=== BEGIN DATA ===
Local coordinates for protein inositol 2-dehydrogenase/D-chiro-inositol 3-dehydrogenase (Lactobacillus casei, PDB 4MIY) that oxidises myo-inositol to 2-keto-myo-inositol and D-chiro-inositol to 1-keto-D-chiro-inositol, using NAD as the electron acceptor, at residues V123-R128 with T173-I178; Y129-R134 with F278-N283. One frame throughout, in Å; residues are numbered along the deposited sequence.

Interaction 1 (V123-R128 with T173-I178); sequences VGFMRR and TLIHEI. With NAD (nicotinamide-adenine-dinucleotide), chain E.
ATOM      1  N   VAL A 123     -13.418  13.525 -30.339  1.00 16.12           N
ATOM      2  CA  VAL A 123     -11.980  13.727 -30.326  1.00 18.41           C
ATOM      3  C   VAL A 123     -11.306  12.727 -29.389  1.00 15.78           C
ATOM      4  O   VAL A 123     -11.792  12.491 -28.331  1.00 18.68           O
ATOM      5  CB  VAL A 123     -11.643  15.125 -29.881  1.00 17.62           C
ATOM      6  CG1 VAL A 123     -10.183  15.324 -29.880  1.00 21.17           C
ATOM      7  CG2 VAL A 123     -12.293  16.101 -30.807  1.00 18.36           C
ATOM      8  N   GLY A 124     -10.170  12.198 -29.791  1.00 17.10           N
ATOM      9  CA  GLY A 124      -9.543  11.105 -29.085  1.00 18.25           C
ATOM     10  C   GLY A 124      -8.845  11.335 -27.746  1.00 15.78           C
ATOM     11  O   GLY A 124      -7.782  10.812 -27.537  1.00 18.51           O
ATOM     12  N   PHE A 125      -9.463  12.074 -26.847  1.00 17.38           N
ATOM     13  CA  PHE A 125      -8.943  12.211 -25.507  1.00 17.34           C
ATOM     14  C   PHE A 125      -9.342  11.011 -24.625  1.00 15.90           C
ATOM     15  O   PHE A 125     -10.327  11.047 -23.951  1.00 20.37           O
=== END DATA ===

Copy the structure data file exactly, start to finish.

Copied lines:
Local coordinates for protein inositol 2-dehydrogenase/D-chiro-inositol 3-dehydrogenase (Lactobacillus casei, PDB 4MIY) that oxidises myo-inositol to 2-keto-myo-inositol and D-chiro-inositol to 1-keto-D-chiro-inositol, using NAD as the electron acceptor, at residues V123-R128 with T173-I178; Y129-R134 with F278-N283. One frame throughout, in Å; residues are numbered along the deposited sequence.

Interaction 1 (V123-R128 with T173-I178); sequences VGFMRR and TLIHEI. With NAD (nicotinamide-adenine-dinucleotide), chain E.
ATOM      1  N   VAL A 123     -13.418  13.525 -30.339  1.00 16.12           N
ATOM      2  CA  VAL A 123     -11.980  13.727 -30.326  1.00 18.41           C
ATOM      3  C   VAL A 123     -11.306  12.727 -29.389  1.00 15.78           C
ATOM      4  O   VAL A 123     -11.792  12.491 -28.331  1.00 18.68           O
ATOM      5  CB  VAL A 123     -11.643  15.125 -29.881  1.00 17.62           C
ATOM      6  CG1 VAL A 123     -10.183  15.324 -29.880  1.00 21.17           C
ATOM      7  CG2 VAL A 123     -12.293  16.101 -30.807  1.00 18.36           C
ATOM      8  N   GLY A 124     -10.170  12.198 -29.791  1.00 17.10           N
ATOM      9  CA  GLY A 124      -9.543  11.105 -29.085  1.00 18.25           C
ATOM     10  C   GLY A 124      -8.845  11.335 -27.746  1.00 15.78           C
ATOM     11  O   GLY A 124      -7.782  10.812 -27.537  1.00 18.51           O
ATOM     12  N   PHE A 125      -9.463  12.074 -26.847  1.00 17.38           N
ATOM     13  CA  PHE A 125      -8.943  12.211 -25.507  1.00 17.34           C
ATOM     14  C   PHE A 125      -9.342  11.011 -24.625  1.00 15.90           C
ATOM     15  O   PHE A 125     -10.327  11.047 -23.951  1.00 20.37           O